Being a coastal state signing the 1982 Convention very early, Vietnam always supports, and takes the lead in the region in, the application of the 1982 Convention to settling related marine issues. The process of formulation and implementation of the marine legislation in Vietnam has always accorded with the spirit of the 1982 Convention in order to more efficiently exploit the strengths of the sea for national development and defense. The 1982 Convention has brought about both opportunities and challenges to the country.

1. Application of the 1982 Convention before its entry into force

Due to its historical conditions, before 1977, Vietnam had not fully participated in the process of formulating international law on the sea. However, this did not prevent Vietnam from quickly catching up with this process, assimilating and creatively adopting the contents of the third Conference on the Law of the Sea and the 1982 Convention to the expansion and protection of its marine interests.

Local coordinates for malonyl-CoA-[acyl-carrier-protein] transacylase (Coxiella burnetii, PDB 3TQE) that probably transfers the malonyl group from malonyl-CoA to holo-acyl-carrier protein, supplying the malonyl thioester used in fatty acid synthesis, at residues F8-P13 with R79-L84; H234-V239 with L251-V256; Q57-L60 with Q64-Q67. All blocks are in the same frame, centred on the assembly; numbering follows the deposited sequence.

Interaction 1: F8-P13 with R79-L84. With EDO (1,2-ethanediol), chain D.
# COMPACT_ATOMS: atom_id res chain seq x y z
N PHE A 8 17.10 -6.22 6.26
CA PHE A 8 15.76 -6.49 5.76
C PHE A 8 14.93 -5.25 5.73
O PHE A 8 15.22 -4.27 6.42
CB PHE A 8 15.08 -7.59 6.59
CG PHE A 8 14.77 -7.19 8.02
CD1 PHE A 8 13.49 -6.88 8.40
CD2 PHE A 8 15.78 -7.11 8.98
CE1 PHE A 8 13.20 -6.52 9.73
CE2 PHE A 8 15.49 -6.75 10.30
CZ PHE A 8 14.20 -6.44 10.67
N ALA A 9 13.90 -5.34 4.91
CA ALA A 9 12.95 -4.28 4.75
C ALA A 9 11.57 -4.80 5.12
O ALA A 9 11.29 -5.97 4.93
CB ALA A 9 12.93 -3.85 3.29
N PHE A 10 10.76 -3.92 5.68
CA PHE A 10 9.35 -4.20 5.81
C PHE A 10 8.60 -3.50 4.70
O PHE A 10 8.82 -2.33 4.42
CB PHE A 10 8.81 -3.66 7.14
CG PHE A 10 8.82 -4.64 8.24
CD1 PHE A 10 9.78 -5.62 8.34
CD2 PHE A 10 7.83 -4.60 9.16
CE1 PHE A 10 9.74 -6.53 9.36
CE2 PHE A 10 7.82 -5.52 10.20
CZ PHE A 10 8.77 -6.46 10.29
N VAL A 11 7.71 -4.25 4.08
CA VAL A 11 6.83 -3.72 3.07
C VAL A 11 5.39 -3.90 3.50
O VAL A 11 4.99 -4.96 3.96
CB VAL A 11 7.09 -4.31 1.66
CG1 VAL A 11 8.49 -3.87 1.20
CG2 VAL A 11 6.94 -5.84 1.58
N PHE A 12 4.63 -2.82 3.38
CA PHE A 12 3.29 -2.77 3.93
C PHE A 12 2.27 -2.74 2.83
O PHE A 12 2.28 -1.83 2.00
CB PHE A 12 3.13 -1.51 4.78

With the historic May 12, 1977 Declaration, Vietnam took the lead in the region in establishing a territorial sea of 12 nautical miles. The Government of the Socialist Republic of Vietnam clearly stated the principles for delimiting its territorial sea, contiguous zone, exclusive economic zone and continental shelf of Vietnam in accordance with the provisions of the 1982 Convention. Together with the 1977 Declaration, the Vietnamese Government’s November 12, 1982 Declaration on the baseline used for measurement of the breadth of Vietnam’s territorial sea created a basic legal foundation for the building of Vietnam’s system of marine legislation. The 1982 Declaration on the baseline, though having a number of points in need of revision to comply with the Convention, has played an important role in expanding Vietnam’s sovereignty and jurisdiction over its seas, breaking the blockade by some external forces, contributing to firmly maintaining the country’s independence and autonomy.